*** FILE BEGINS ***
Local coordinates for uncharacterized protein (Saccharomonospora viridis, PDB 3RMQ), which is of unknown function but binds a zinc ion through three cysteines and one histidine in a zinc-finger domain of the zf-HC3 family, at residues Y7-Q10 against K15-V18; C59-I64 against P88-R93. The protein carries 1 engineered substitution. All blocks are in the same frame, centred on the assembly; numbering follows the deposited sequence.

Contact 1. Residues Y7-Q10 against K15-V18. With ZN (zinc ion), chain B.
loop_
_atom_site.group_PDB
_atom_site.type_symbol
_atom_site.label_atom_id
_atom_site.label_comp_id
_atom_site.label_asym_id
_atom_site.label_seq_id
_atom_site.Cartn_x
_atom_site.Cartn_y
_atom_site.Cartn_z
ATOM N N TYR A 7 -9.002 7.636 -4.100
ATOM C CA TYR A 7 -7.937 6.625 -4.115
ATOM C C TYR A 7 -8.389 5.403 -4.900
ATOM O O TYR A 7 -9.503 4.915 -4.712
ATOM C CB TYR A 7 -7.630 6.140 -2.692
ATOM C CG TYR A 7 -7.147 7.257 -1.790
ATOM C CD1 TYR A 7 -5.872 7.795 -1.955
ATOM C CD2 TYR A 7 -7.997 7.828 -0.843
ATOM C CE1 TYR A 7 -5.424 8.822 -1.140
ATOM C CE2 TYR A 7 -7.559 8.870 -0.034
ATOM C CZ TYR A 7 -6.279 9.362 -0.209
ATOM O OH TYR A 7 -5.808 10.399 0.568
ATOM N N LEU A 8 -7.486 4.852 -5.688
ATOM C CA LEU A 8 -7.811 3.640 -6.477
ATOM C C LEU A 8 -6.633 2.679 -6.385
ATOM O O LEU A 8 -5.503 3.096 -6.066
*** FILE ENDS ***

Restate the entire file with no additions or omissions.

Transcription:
Local coordinates for uncharacterized protein (Saccharomonospora viridis, PDB 3RMQ), which is of unknown function but binds a zinc ion through three cysteines and one histidine in a zinc-finger domain of the zf-HC3 family, at residues Y7-Q10 against K15-V18; C59-I64 against P88-R93. The protein carries 1 engineered substitution. All blocks are in the same frame, centred on the assembly; numbering follows the deposited sequence.

Contact 1. Residues Y7-Q10 against K15-V18. With ZN (zinc ion), chain B.
loop_
_atom_site.group_PDB
_atom_site.type_symbol
_atom_site.label_atom_id
_atom_site.label_comp_id
_atom_site.label_asym_id
_atom_site.label_seq_id
_atom_site.Cartn_x
_atom_site.Cartn_y
_atom_site.Cartn_z
ATOM N N TYR A 7 -9.002 7.636 -4.100
ATOM C CA TYR A 7 -7.937 6.625 -4.115
ATOM C C TYR A 7 -8.389 5.403 -4.900
ATOM O O TYR A 7 -9.503 4.915 -4.712
ATOM C CB TYR A 7 -7.630 6.140 -2.692
ATOM C CG TYR A 7 -7.147 7.257 -1.790
ATOM C CD1 TYR A 7 -5.872 7.795 -1.955
ATOM C CD2 TYR A 7 -7.997 7.828 -0.843
ATOM C CE1 TYR A 7 -5.424 8.822 -1.140
ATOM C CE2 TYR A 7 -7.559 8.870 -0.034
ATOM C CZ TYR A 7 -6.279 9.362 -0.209
ATOM O OH TYR A 7 -5.808 10.399 0.568
ATOM N N LEU A 8 -7.486 4.852 -5.688
ATOM C CA LEU A 8 -7.811 3.640 -6.477
ATOM C C LEU A 8 -6.633 2.679 -6.385
ATOM O O LEU A 8 -5.503 3.096 -6.066